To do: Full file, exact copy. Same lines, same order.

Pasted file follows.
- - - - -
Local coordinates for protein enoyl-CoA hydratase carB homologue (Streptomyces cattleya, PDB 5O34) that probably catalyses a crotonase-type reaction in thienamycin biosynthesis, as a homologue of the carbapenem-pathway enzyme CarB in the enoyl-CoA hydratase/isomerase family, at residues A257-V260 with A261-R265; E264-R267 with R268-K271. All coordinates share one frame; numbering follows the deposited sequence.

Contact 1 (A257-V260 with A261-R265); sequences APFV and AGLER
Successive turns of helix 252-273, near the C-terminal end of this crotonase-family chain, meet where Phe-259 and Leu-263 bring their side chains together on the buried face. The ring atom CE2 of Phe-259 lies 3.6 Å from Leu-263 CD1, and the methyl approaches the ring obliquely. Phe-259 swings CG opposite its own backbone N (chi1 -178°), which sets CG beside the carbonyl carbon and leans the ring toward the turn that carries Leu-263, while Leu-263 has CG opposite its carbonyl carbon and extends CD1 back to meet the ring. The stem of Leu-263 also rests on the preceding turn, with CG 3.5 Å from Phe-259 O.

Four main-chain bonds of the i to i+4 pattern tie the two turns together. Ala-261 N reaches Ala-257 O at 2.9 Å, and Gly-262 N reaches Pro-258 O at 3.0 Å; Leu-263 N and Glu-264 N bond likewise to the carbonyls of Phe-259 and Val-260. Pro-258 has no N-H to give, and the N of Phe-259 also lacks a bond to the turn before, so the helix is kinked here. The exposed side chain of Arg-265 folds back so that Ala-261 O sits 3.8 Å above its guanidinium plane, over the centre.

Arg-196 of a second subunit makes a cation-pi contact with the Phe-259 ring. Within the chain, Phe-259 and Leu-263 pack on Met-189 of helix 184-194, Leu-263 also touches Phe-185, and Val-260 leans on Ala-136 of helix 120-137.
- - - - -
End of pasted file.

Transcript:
Local coordinates for protein enoyl-CoA hydratase carB homologue (Streptomyces cattleya, PDB 5O34) that probably catalyses a crotonase-type reaction in thienamycin biosynthesis, as a homologue of the carbapenem-pathway enzyme CarB in the enoyl-CoA hydratase/isomerase family, at residues A257-V260 with A261-R265; E264-R267 with R268-K271. All coordinates share one frame; numbering follows the deposited sequence.

Contact 1 (A257-V260 with A261-R265); sequences APFV and AGLER
Successive turns of helix 252-273, near the C-terminal end of this crotonase-family chain, meet where Phe-259 and Leu-263 bring their side chains together on the buried face. The ring atom CE2 of Phe-259 lies 3.6 Å from Leu-263 CD1, and the methyl approaches the ring obliquely. Phe-259 swings CG opposite its own backbone N (chi1 -178°), which sets CG beside the carbonyl carbon and leans the ring toward the turn that carries Leu-263, while Leu-263 has CG opposite its carbonyl carbon and extends CD1 back to meet the ring. The stem of Leu-263 also rests on the preceding turn, with CG 3.5 Å from Phe-259 O.

Four main-chain bonds of the i to i+4 pattern tie the two turns together. Ala-261 N reaches Ala-257 O at 2.9 Å, and Gly-262 N reaches Pro-258 O at 3.0 Å; Leu-263 N and Glu-264 N bond likewise to the carbonyls of Phe-259 and Val-260. Pro-258 has no N-H to give, and the N of Phe-259 also lacks a bond to the turn before, so the helix is kinked here. The exposed side chain of Arg-265 folds back so that Ala-261 O sits 3.8 Å above its guanidinium plane, over the centre.

Arg-196 of a second subunit makes a cation-pi contact with the Phe-259 ring. Within the chain, Phe-259 and Leu-263 pack on Met-189 of helix 184-194, Leu-263 also touches Phe-185, and Val-260 leans on Ala-136 of helix 120-137.